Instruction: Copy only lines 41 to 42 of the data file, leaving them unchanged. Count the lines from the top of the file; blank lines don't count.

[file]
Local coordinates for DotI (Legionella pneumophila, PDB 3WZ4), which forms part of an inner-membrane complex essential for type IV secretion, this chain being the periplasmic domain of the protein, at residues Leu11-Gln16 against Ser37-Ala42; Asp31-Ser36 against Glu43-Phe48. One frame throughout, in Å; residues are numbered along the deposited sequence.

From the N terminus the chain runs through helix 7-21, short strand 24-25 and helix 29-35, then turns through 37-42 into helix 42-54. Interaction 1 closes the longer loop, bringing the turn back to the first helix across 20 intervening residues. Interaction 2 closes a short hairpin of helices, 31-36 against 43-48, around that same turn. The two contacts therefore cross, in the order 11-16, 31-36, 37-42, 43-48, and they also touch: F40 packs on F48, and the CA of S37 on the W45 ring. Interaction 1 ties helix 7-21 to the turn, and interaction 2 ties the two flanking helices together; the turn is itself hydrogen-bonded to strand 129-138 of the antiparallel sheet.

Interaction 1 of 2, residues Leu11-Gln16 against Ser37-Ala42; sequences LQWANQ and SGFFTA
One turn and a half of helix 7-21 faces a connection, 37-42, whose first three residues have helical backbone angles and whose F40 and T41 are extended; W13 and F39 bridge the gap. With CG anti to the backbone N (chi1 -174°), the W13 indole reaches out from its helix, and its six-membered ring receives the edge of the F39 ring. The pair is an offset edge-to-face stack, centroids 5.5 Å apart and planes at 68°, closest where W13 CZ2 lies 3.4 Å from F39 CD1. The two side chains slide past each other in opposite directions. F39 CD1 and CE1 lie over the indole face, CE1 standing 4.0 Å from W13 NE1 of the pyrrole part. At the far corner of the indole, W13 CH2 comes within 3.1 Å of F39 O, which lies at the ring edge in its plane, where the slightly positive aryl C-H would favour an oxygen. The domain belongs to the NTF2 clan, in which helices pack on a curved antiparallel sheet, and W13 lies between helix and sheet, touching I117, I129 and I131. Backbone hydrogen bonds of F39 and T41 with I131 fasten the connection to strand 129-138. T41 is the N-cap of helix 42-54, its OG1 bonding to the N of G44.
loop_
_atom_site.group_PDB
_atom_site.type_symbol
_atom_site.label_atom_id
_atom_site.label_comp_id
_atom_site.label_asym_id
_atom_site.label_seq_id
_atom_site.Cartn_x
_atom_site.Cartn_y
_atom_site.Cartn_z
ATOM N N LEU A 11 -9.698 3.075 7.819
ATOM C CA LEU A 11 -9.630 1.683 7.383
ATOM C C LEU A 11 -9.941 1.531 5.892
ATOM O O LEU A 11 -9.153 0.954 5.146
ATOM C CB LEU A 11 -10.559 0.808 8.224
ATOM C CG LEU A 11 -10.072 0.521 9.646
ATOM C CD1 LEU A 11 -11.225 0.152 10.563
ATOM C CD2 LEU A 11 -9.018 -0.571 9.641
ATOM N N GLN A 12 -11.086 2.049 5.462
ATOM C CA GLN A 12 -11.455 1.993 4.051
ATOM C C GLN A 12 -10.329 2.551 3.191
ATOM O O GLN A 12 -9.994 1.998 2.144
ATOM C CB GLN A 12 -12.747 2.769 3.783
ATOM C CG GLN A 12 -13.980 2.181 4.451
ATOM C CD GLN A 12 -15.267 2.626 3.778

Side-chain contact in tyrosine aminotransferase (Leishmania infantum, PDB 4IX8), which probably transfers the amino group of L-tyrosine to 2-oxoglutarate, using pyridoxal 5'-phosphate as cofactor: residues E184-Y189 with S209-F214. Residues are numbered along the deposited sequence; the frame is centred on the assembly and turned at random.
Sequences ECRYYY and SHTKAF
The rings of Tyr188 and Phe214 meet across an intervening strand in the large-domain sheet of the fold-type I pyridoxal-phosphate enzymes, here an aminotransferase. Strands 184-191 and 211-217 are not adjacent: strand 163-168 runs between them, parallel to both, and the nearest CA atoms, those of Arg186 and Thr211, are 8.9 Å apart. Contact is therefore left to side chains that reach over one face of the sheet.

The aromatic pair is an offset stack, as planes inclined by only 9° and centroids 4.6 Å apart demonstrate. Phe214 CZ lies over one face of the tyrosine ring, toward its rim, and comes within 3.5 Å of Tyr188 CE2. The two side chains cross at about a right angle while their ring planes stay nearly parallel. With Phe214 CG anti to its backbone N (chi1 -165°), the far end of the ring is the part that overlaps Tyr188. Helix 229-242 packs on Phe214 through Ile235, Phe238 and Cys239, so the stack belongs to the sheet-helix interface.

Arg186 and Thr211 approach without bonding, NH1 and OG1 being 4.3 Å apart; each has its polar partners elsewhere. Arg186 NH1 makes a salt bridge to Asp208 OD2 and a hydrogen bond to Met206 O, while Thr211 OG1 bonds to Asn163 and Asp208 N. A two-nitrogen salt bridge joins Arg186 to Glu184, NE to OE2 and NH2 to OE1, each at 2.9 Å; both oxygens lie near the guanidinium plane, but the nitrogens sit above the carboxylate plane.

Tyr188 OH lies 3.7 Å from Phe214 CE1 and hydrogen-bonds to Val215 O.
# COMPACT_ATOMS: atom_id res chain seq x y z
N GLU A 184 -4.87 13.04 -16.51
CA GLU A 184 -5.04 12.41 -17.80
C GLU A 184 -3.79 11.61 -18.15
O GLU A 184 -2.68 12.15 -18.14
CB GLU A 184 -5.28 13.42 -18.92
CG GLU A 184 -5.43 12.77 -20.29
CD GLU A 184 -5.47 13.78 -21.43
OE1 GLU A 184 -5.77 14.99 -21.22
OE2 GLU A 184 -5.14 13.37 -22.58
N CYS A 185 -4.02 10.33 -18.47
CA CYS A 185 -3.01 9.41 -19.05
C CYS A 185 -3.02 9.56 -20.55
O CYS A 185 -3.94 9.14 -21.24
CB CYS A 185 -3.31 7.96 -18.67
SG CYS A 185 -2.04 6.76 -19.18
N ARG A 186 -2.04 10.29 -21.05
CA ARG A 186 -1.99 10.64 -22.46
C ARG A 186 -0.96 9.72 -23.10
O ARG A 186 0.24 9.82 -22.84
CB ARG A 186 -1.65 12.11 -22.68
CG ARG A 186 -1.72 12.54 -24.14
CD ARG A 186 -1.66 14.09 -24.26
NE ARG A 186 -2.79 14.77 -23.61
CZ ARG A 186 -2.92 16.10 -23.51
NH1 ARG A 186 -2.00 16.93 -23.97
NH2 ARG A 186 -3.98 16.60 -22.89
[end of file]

CB GLU A 184 -5.28 13.42 -18.92
CG GLU A 184 -5.43 12.77 -20.29